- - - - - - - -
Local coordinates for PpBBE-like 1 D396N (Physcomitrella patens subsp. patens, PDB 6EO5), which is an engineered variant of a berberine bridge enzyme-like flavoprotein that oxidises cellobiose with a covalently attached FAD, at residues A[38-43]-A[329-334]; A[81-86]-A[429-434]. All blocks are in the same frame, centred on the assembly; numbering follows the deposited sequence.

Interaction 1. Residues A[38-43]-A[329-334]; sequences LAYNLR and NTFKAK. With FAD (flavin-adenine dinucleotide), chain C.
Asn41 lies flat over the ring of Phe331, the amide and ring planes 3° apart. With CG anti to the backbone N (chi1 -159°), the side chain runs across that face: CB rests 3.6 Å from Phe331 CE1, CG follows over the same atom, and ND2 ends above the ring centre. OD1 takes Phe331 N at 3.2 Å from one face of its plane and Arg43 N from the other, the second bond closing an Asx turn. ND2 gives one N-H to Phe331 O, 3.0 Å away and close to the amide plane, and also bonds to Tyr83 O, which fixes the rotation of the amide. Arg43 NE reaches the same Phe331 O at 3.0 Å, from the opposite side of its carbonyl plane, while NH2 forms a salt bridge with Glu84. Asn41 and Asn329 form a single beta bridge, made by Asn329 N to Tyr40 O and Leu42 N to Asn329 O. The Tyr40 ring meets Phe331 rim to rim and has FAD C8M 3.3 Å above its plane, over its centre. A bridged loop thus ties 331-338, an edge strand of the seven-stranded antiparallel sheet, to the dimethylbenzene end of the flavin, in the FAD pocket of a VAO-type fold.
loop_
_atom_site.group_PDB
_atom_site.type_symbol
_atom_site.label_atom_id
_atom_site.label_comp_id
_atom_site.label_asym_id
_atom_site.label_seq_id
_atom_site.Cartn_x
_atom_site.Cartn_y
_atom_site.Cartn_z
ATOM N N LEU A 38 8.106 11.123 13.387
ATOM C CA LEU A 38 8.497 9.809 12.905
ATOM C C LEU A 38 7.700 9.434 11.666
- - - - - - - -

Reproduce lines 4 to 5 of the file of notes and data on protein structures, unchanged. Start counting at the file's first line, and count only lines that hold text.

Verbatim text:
loop_
_atom_site.group_PDB